Can't Knock The Hustle - 'Reasonable Doubt' turns 20

If it weren’t for the horrendous skits, or interludes, or whatever they are, that run throughout the album’s first half, and for a few key weak moments—looking specifically at the obnoxious “Ain’t No Ni**a”—Reasonable Doubt is an auspicious, and would be a damn near flawless, debut album.

It’s easy to forget, at least in 2016, that Jay Z was once an incredibly important figure in hip-hop. Now pushing 50, the last thing he committed to tape was the laughably bad Magna Carta Holy Grail; but twenty years ago, he was hungry—a former drug dealer, eager to flash the money he had already made, and fresh from escaping the Marcy Projects he so often speaks of in his early material.

By 2013, Jay Z had descended to depths that had him repeating the name “Tom Ford” over and over again, and talking about Miley Cyrus’ penchant for twerking; but in 1996, on Reasonable Doubt he seamlessly and effortlessly blended his love of luxury but his connections to the street.

The five song run that opens Reasonable Doubt is astounding to say the least—and twenty years later is pretty much unfuckwithable: “Can’t Knock The Hustle” serves as a bit of thesis statement for what’s about to occur and receives an added bonus in the form of Mary J. Blige’s smoky, authentic vocals on the song’s chorus. Then later, it’s the frenetic give and take between Jay Z and The Notorious B.I.G on “Brooklyn’s Finest”—featuring the memorable refrain of “Jay Z and Biggie Smalls, ni**a shit your drawers,” as well as one of Biggie’s most obvious and cutting digs at rival Tupac Shakur.

On “Dead Presidents II,” he interpolates Nas’ “Dead Presidents” into the refrain of the song, which is pretty funny, considering the contention between the two of them that would arrive years later; on “Feelin’ It,” he doesn’t necessarily get somber, per se, but he slows it down with the jazzy piano based track.

Later, it’s the mind-blowing swagger of “Can I Live”—the kind of timeless song that’s allowed the expression itself to live on a t-shirt that his wife would later wear; or the short “Friend or Foe,” where Jay talks himself out of a sticky situation.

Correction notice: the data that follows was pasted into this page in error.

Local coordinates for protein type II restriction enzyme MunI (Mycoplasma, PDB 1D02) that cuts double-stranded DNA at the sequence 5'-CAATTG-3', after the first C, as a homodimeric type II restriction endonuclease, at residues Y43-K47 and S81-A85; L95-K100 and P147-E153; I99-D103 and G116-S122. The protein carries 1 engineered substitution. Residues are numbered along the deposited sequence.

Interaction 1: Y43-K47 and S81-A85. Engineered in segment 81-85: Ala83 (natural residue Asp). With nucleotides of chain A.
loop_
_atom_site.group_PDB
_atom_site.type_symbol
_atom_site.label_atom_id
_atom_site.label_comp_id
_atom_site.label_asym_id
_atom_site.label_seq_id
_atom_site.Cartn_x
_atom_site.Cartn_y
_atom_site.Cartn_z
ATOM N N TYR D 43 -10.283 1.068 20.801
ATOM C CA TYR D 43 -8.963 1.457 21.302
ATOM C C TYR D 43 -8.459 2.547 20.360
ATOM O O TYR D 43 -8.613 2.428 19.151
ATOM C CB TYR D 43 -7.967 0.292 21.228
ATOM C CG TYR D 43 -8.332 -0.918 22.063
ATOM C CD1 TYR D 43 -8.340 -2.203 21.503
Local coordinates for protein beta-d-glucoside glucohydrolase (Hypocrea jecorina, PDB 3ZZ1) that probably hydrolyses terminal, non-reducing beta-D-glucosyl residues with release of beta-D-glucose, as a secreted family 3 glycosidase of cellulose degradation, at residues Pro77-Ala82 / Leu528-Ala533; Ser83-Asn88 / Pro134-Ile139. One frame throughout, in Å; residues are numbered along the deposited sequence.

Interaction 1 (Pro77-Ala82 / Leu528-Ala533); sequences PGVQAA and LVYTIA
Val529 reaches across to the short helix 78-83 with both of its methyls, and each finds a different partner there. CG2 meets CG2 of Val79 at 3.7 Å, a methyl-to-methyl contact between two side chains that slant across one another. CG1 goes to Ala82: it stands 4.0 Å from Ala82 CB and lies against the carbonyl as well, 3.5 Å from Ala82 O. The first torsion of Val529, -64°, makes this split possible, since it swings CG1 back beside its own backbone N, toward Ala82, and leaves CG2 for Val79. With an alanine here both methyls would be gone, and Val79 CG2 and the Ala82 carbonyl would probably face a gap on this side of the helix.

As it heads toward the end, there’s the commendably gritty beat courtesy of DJ Premiere on “Bring it On.”

Reasonable Doubt doesn’t really lose steam after its second half, but it is certainly frontloaded with the best, most accessible material. However, it is also never inaccessible, but it’s also pretty rough and raw sounding at times in its production—microphone levels are all over the place, which only adds to its charm twenty years later.

It also captures Jay Z at a moment he’d never return to—within a year, he had traded up, embracing an exponentially more commercial and less gritty sound by enlisting the likes of Puff Daddy to produce tracks for In My Lifetime, Vol. 1, then reaching even higher with the infamous In My Lifetime, Vol. 2, featuring some his biggest hits at the time—“Can I Get A (Fuck You)” and “Hard Knock Life.”

Jay Z “retired” in 2004, following the release of The Black Album, only to return a few years later with the tepid Kingdom Come and the radio friendly Blueprint III, before exhausting all of the good will of his fan base with Magna Carta.

The sense of urgency he exhibited on Reasonable Doubt is inline with the same kind of demand Nas showcased on his debut Illmatic—coincidentally, it’s really a feeling neither of them returned to, or a sense they were able to achieve again throughout their career.

Whether you are hearing it for the very first time, or revisiting it twenty years after you first heard the heartbeat sound effect in the skit that opens “Can’t Knock The Hustle,” Reasonable Doubt is a fascinating, compelling, and impressive listening experience that pulls you in—less grimey sounding than other New York hip-hop of the time, but no less clever in its wordplay and flow, and no less important in the legacy it has left behind in its wake.

Postscript: It seems worth noting that in preparing for this piece, images of the original cover art to Reasonable Doubt showed up in my Google Image Searches. The most common version of the album was reissued in 1998 with a slightly amended tracklist, but the original version, now long out of print, features a different font on the cover, and an umlaut over the "Y" in Jay Z's name, which is something I don't really understand.